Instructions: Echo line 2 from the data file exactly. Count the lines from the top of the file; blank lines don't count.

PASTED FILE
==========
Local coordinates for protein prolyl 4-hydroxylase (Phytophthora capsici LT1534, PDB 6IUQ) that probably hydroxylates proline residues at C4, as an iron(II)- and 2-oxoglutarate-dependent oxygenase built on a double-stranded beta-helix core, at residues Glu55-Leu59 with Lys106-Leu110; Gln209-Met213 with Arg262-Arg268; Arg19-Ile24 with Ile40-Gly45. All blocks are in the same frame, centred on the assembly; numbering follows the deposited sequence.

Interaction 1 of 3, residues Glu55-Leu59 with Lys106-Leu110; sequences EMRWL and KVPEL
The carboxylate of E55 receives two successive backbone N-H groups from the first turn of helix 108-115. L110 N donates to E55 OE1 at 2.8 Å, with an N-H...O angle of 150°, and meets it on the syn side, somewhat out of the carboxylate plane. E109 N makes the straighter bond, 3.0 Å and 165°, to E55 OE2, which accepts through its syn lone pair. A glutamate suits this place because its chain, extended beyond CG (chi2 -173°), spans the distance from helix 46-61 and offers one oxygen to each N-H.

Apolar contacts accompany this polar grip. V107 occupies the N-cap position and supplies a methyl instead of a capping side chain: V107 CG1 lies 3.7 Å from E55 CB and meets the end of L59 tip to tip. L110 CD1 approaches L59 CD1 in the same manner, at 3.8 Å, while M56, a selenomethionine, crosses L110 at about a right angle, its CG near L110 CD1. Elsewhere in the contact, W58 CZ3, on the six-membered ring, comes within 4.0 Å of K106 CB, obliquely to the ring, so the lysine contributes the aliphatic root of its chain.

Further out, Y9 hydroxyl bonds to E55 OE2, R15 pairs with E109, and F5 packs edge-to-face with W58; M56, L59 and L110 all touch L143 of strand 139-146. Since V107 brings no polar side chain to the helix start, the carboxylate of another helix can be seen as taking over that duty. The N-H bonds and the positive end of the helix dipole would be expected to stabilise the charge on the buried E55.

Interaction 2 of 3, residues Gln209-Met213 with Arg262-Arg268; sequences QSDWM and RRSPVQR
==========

Interaction 1 of 3, residues Glu55-Leu59 with Lys106-Leu110; sequences EMRWL and KVPEL